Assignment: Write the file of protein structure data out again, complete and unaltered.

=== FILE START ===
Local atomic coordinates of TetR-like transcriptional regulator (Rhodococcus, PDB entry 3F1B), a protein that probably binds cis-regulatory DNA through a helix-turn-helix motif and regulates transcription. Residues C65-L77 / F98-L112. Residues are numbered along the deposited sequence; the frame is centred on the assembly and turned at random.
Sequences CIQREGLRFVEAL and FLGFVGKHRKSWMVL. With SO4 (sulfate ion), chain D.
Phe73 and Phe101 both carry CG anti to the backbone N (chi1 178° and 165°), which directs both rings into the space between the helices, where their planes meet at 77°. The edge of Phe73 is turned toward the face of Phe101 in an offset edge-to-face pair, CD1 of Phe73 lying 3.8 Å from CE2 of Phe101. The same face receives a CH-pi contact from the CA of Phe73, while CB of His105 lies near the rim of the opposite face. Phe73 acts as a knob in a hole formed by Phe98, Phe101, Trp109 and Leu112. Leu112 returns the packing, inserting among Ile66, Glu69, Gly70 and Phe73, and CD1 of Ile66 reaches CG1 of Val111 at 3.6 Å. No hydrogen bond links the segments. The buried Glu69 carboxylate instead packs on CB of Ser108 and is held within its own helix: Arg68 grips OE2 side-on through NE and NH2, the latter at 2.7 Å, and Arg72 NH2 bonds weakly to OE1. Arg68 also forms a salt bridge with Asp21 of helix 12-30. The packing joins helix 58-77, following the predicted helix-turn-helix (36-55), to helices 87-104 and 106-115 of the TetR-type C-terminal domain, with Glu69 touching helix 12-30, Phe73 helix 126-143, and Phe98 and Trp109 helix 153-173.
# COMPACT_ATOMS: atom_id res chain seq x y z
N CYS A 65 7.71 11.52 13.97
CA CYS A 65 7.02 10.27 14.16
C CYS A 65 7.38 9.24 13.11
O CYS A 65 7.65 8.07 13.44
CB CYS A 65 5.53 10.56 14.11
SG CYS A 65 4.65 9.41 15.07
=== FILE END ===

Local atomic coordinates of TetR-like transcriptional regulator (Rhodococcus, PDB entry 3F1B), a protein that probably binds cis-regulatory DNA through a helix-turn-helix motif and regulates transcription. Residues C65-L77 / F98-L112. Residues are numbered along the deposited sequence; the frame is centred on the assembly and turned at random.
Sequences CIQREGLRFVEAL and FLGFVGKHRKSWMVL. With SO4 (sulfate ion), chain D.
Phe73 and Phe101 both carry CG anti to the backbone N (chi1 178° and 165°), which directs both rings into the space between the helices, where their planes meet at 77°. The edge of Phe73 is turned toward the face of Phe101 in an offset edge-to-face pair, CD1 of Phe73 lying 3.8 Å from CE2 of Phe101. The same face receives a CH-pi contact from the CA of Phe73, while CB of His105 lies near the rim of the opposite face. Phe73 acts as a knob in a hole formed by Phe98, Phe101, Trp109 and Leu112. Leu112 returns the packing, inserting among Ile66, Glu69, Gly70 and Phe73, and CD1 of Ile66 reaches CG1 of Val111 at 3.6 Å. No hydrogen bond links the segments. The buried Glu69 carboxylate instead packs on CB of Ser108 and is held within its own helix: Arg68 grips OE2 side-on through NE and NH2, the latter at 2.7 Å, and Arg72 NH2 bonds weakly to OE1. Arg68 also forms a salt bridge with Asp21 of helix 12-30. The packing joins helix 58-77, following the predicted helix-turn-helix (36-55), to helices 87-104 and 106-115 of the TetR-type C-terminal domain, with Glu69 touching helix 12-30, Phe73 helix 126-143, and Phe98 and Trp109 helix 153-173.
# COMPACT_ATOMS: atom_id res chain seq x y z
N CYS A 65 7.71 11.52 13.97
CA CYS A 65 7.02 10.27 14.16
C CYS A 65 7.38 9.24 13.11
O CYS A 65 7.65 8.07 13.44
CB CYS A 65 5.53 10.56 14.11
SG CYS A 65 4.65 9.41 15.07